Reiki II

This Sunday I will be giving Reiki treatments at an event here in Oklahoma City. I am excited and nervous about the whole situation; will the people line up to have the treatment? Will they be receptive to this big, shaven-headed, tattooed guy telling them to relax and to become compassion?

I have a feeling most of them will be open to the idea of reiki to begin with. It is a fairly progressive meditation center and as such I am guessing most are aware of chi and how it can and does affect them on a daily basis.

I only recently received my attunement to level II in Reiki, so I am still not the seasoned professional I would rather be, but this is a great opportunity to learn for me. I am hopeful that after a full day of reiki on so many people I will have an epiphany. Kinda like being thrown over and over again in judo, after a few thousand you start to catch on.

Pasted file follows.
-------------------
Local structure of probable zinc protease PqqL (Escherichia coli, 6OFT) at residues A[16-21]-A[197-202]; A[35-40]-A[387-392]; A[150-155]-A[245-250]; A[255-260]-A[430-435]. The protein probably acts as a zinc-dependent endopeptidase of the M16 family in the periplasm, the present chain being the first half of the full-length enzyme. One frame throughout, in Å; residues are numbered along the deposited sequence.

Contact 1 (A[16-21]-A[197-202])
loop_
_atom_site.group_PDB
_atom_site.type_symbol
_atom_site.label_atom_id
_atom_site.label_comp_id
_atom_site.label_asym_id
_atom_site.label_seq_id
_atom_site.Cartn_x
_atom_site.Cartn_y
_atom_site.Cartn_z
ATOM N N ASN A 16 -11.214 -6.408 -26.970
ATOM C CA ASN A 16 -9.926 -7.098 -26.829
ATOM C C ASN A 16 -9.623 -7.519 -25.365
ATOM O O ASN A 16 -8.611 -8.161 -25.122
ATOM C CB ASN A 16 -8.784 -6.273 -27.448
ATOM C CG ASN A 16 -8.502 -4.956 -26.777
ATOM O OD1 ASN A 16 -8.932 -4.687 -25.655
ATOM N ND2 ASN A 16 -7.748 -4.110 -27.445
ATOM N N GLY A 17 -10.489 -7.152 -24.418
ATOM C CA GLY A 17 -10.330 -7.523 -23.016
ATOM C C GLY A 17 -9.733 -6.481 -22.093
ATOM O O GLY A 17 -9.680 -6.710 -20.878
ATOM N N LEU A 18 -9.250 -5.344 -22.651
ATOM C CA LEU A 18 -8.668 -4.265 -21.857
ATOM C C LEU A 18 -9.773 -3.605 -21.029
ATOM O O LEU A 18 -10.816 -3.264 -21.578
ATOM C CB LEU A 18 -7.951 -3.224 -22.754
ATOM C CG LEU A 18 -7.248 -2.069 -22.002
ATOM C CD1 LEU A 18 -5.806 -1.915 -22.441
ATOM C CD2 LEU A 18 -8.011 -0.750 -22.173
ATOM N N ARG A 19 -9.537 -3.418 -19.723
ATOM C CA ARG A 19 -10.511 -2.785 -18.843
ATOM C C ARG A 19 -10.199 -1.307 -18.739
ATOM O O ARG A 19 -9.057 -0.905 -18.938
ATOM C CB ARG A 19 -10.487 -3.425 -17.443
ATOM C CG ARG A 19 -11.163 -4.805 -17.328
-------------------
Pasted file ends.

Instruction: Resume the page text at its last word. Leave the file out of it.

I do something a little different in my reiki treatments though; I practice tonglen on the person receiving the reki from me. During tonglen I do a form of meditation whereby I center my focus on the person I am sending the reiki to and consciously imagine reducing the suffering in their life. It is a freeing meditation.

I will write more about tonglen soon.


Energy, Compassion and Healing

I went last night to the Oklahoma City Reiki Energy Circle Meetup. Very nice group of people there. The woman who runs the Meetup has been practicing for 4 or 5 years, I forget how long, and is very knowledgeable. There is one person there that kinda blows me away. His name is Jim and his knowledge of the healing arts is formidable, for sure. Healing Touch and Qigong seem to be his area of expertise and he knows how to communicate with the person he is treating to help them as best he can.

I was skeptical when I first began to talk to people about Reiki. But being in the martial arts has probably predisposed me to accepting the idea of chi. Call is chi, ki, prana, or whatever; different cultures refer to the life energy in different ways, but it’s all the same.